At the recent 19th United Nations Conference on Climate Change in Warsaw, negotiators from the Global South welcome a focus on financing adaptation - but reject a new emphasis on a role for the private sector.
Climate negotiations have now dragged on for almost 20 years. Talk of "fair, ambitious and binding" agreements to reduce the emissions of greenhouse gases that cause global warming appears to be fading, to be replaced by proposals to turn to the private sector for loans and investment to support adaptation to climate change at what has been dubbed the "Corporate COP (Conference of Parties)".
Tosi Mpamu-Mpamu, a negotiator for the Democratic Republic of Congo and a former chair of the African Group of negotiators, sees an alarming change emerging in the approach to funding the response to climate change. At the Copenhagen climate conference in 2009, developed states pledged 30 billion dollars of new aid for climate finance for the developing world between 2010 and 2012, and a further 100 billion by 2020.
"Developed countries are now shifting the responsibility to provide funding to the private sector, a dangerous trend to these negotiations," said Mpamu-Mpamu.
Other negotiators share Mpamu-Mpamu's concerns over the role transnational corporations are assuming at the conference. "At a three-day conference prior to this COP, businesses spent two days explaining how they could make money out of climate change," said Rene Orellana, head of Bolivia's delegation.
And, said Pascone Sabido from the Corporate Europe Observatory, the corporations assuming prominence at the COP are also the biggest emitters of carbon. He criticised the U.N. for accepting sponsorship for COP19 from major polluters like steel giant ArcelorMittal and the Polish Energy Group (PGE), saying these companies were influencing the negotiations.
"You wouldn't ask Marlboro to sponsor a summit on lung cancer, so why is it acceptable for the U.N. Framework Convention on Climate Change?" he said.
Rachel Tansey, researcher at the Malaysia-based NGO Environment and Economic Justice, says big business wants to see climate finance - public funding - directed towards projects that corporations can profit from. And the governments of the developed countries are listening. "[Transport and energy giant] Alstom is lobbying for so-called "clean" coal, controversial technologies that allow them to continue profiting from burning fossil fuels, like carbon capture and storage, and for more nuclear power," said Tansey.
But COP19 president Marcin Kolorec said there was nothing wrong with inviting the private sector to participate in parallel meetings at the conference. He said industries have been given a chance to take part in the same way that non-governmental organisations are, adding that such dialogues have been a feature of the talks since the COPs started. "We have to be transparent and inclusive," he told reporters, adding that the Warsaw talks were a build-up to a possible global agreement in 2015 in the French capital, Paris. He said industries were given a chance to participate at the COP just like non-governmental organisations, adding that such dialogues have been part of the COP since it started. He said there is no chance that industry will influence COP decisions because they are not part of the formal negotiations.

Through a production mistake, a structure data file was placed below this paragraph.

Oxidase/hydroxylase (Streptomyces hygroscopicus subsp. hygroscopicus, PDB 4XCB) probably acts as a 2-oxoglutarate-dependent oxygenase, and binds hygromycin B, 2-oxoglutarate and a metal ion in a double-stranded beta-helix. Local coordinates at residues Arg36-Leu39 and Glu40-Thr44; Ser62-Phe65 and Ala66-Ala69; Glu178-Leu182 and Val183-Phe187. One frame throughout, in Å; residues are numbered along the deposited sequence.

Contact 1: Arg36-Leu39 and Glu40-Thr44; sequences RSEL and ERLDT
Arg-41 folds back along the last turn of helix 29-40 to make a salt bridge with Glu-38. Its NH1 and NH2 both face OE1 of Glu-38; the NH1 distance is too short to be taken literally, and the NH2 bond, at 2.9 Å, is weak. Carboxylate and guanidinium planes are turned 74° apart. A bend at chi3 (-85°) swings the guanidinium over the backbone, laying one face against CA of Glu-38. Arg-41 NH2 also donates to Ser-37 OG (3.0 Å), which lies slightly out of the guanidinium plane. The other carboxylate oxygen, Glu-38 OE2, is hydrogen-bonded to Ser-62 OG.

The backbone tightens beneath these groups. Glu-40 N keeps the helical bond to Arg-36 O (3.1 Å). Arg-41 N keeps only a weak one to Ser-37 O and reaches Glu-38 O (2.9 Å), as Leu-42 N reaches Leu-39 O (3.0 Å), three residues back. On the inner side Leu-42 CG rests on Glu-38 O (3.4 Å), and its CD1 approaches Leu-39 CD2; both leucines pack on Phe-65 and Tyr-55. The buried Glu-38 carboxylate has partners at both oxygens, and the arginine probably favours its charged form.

Swaziland's Emmanuel Dlamini, the chair of the Africa Group of negotiators, said that despite some risks, bringing business on board is not such a bad idea.
"For developed states to come up with the finance, they need to mobilise the business sector," Dlamini told IPS. He echoed the COP president in underlining that business is not taking part in the actual negotiations. "But," he said, "there is the danger of the private sector influencing decisions through proposals they sell to their governments which could be brought into the COP negotiations."
For Dlamini, the main challenge is to clearly define climate finance. Since the Copenhagen conference, he said, a lot of aid to developing countries has been classified as climate assistance.
"Yes, there has been money flowing, but to what extent is it climate finance?" wondered Dlamini. In Swaziland, for instance, he said, money coming from the European Union's Official Development Assistance for poverty alleviation is now considered climate finance. "We need a reliable fund for climate change like the GCF," said Dlamini.
Meena Raman, from the observer group Third World Network, says completing the setting up of the Green Climate Fund would be helpful because it is a grant fund that will directly benefit poor countries. Presently headquartered in South Korea, with operational funding of just seven million dollars, the Green Climate Fund does not as yet have a cent for projects.
"That's where developing countries are saying the 100 billion dollars should go to, a matter still under discussion," said Raman.
Can corporations influence climate talks? You bet!